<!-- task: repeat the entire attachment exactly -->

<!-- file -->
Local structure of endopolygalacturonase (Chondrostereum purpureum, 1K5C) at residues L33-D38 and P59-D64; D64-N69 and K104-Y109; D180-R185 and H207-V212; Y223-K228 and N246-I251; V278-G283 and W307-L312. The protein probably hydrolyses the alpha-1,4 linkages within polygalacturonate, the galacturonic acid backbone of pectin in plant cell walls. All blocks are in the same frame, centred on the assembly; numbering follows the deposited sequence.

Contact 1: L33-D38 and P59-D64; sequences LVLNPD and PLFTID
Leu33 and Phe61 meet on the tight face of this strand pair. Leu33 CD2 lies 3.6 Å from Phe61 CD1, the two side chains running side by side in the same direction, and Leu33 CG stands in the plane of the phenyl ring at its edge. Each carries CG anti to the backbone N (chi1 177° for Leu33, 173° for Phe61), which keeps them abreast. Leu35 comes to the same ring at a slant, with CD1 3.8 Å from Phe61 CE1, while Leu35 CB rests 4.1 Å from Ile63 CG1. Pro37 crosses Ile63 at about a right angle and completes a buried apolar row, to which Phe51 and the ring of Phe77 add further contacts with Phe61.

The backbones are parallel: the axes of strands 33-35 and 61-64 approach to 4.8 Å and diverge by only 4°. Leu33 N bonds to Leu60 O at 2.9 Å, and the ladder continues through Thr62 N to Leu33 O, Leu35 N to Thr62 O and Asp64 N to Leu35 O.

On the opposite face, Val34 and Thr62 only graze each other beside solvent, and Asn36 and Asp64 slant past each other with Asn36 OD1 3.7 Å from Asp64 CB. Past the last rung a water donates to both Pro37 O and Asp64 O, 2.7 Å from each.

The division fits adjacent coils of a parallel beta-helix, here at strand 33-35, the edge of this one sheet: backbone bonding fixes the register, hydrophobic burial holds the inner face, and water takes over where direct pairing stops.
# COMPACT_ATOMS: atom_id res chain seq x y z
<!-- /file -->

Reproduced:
Local structure of endopolygalacturonase (Chondrostereum purpureum, 1K5C) at residues L33-D38 and P59-D64; D64-N69 and K104-Y109; D180-R185 and H207-V212; Y223-K228 and N246-I251; V278-G283 and W307-L312. The protein probably hydrolyses the alpha-1,4 linkages within polygalacturonate, the galacturonic acid backbone of pectin in plant cell walls. All blocks are in the same frame, centred on the assembly; numbering follows the deposited sequence.

Contact 1: L33-D38 and P59-D64; sequences LVLNPD and PLFTID
Leu33 and Phe61 meet on the tight face of this strand pair. Leu33 CD2 lies 3.6 Å from Phe61 CD1, the two side chains running side by side in the same direction, and Leu33 CG stands in the plane of the phenyl ring at its edge. Each carries CG anti to the backbone N (chi1 177° for Leu33, 173° for Phe61), which keeps them abreast. Leu35 comes to the same ring at a slant, with CD1 3.8 Å from Phe61 CE1, while Leu35 CB rests 4.1 Å from Ile63 CG1. Pro37 crosses Ile63 at about a right angle and completes a buried apolar row, to which Phe51 and the ring of Phe77 add further contacts with Phe61.

The backbones are parallel: the axes of strands 33-35 and 61-64 approach to 4.8 Å and diverge by only 4°. Leu33 N bonds to Leu60 O at 2.9 Å, and the ladder continues through Thr62 N to Leu33 O, Leu35 N to Thr62 O and Asp64 N to Leu35 O.

On the opposite face, Val34 and Thr62 only graze each other beside solvent, and Asn36 and Asp64 slant past each other with Asn36 OD1 3.7 Å from Asp64 CB. Past the last rung a water donates to both Pro37 O and Asp64 O, 2.7 Å from each.

The division fits adjacent coils of a parallel beta-helix, here at strand 33-35, the edge of this one sheet: backbone bonding fixes the register, hydrophobic burial holds the inner face, and water takes over where direct pairing stops.
# COMPACT_ATOMS: atom_id res chain seq x y z